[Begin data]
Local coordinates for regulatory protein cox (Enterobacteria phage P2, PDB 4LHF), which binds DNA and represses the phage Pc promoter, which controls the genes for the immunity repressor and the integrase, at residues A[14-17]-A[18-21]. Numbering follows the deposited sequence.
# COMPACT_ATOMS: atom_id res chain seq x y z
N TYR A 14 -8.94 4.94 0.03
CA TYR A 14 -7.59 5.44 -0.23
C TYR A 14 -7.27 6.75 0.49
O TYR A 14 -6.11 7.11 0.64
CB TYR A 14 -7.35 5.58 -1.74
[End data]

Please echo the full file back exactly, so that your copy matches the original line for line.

Local coordinates for regulatory protein cox (Enterobacteria phage P2, PDB 4LHF), which binds DNA and represses the phage Pc promoter, which controls the genes for the immunity repressor and the integrase, at residues A[14-17]-A[18-21]. Numbering follows the deposited sequence.
# COMPACT_ATOMS: atom_id res chain seq x y z
N TYR A 14 -8.94 4.94 0.03
CA TYR A 14 -7.59 5.44 -0.23
C TYR A 14 -7.27 6.75 0.49
O TYR A 14 -6.11 7.11 0.64
CB TYR A 14 -7.35 5.58 -1.74